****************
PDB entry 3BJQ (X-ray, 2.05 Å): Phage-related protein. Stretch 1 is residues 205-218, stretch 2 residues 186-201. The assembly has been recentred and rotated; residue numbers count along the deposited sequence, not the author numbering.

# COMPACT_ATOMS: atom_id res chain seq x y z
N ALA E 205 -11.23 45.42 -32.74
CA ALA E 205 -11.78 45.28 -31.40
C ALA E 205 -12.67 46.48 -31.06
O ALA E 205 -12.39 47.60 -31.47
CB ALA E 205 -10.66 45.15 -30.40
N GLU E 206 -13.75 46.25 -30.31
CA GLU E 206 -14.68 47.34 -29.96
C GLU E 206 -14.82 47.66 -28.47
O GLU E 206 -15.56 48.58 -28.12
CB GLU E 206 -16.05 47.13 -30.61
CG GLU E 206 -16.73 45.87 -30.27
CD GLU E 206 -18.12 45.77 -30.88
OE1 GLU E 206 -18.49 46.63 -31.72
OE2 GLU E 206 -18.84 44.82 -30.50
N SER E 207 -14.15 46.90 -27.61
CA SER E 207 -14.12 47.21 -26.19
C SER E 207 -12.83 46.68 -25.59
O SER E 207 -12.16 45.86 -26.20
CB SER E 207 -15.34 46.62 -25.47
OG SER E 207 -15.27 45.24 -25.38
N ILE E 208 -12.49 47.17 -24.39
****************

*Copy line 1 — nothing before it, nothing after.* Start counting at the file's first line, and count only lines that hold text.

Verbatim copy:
PDB entry 3BJQ (X-ray, 2.05 Å): Phage-related protein. Stretch 1 is residues 205-218, stretch 2 residues 186-201. The assembly has been recentred and rotated; residue numbers count along the deposited sequence, not the author numbering.